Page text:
Laos for beginners
The country in a nutshell
Wet markets in Laos
Wet markets might be slowly disappearing, but for now they remain a pillar of Southeast Asian culture in many parts of the region. While they offer none of the convenience of a modern supermarket, and significantly less hygiene, they’re a hub of community activity; market vendors spend their days in close quarters with each other and shoppers, creating a venue for a favourite Lao pastime: gossip. The Lao term phasar-talaht, market speak, is used to describe crude slang — and most falang are probably better off not understanding what’s being said around them at the market.
A trip to the market is certainly an authentic Lao experience for all of the senses. Mountains of vegetables in every colour are displayed on tables down labyrinthine alleys; live poultry emit clucks and quacks from woven rattan cages; stacks of dead plucked chickens are sold whole, for every part from head to toe is eaten. Pick a fish and the fishmonger will promptly whack it over the head, gut it and scale it for you on the spot.
Piles of frogs croak in net-covered buckets. Chunks of raw pork stink up the butcher section, competing with vats of fish fermenting into the dark slime that is padaek, a pungent fish sauce that’s a staple of condiments in Lao cooking. Bristly strips of buffalo skin are sold ready to throw on the grill — a snack far more favoured by the local population than visitors.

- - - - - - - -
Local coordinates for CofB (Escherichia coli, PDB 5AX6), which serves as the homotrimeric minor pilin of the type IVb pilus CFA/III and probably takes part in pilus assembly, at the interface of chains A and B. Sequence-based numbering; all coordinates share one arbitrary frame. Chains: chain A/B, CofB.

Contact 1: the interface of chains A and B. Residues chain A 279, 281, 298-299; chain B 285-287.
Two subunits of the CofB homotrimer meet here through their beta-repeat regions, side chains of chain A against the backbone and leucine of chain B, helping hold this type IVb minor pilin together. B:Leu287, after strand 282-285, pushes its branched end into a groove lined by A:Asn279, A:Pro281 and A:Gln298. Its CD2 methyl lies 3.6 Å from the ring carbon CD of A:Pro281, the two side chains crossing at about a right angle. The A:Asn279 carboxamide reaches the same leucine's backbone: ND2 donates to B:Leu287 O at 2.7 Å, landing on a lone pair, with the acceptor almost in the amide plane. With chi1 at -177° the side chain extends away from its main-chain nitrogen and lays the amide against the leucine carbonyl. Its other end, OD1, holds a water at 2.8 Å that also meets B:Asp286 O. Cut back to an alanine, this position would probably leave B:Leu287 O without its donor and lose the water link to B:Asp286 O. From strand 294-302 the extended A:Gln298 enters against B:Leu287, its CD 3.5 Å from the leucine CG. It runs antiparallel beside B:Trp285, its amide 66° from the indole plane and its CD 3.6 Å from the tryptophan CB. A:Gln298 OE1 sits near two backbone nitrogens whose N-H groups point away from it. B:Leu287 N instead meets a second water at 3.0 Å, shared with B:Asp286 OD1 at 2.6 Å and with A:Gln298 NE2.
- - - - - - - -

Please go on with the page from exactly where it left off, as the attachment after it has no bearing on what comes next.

The more rural the market, the more unusual the goods for sale. In the remote countryside, everything is fair game for the dinner plate. Sadly it’s not uncommon to see endangered species of birds and reptiles, like large tortoises, for sale and there is unfortunately little awareness for such concerns.
Most travellers won’t have access to a kitchen; markets do however offer snacks in the form of fruit and sweets.
Local sweets, khao nom, are made from coconut sweetened rice or glutinous rice flour with coconut milk. The texture is more pleasing to some than others, and reminiscent of the Japanese dessert mochi. Savoury snacks include bang xeo, a delicious Vietnamese-style savoury eggy pancake served with pork and sprouts. There are usually stalls selling grilled meat from a variety of species and anatomical sources. Safe bets are the local sausage and fried chicken, while pigs’ intestines and chicken hearts receive mixed reactions. Noodle soup is usually easily found. Vegetarians will have a tough time.
Wealthier Laotians are increasingly opting for supermarkets these days, and the market culture in Laos is changing. Markets sell fewer local foods and goods, instead stocking more cheap apparel and other products made in China. Old-time expats will reminisce about the days when the morning market in Vientiane still sold vegetables; most other urban markets are headed this way, as those who can only afford to shop at local markets are pushed to the outskirts of the city by rising gentrification. Generally, the markets in the centre of Vientiane are more commodity oriented, but still worth a visit if you’re curious about the local grub. Just make sure to get there before 16:30, when the stalls start closing.
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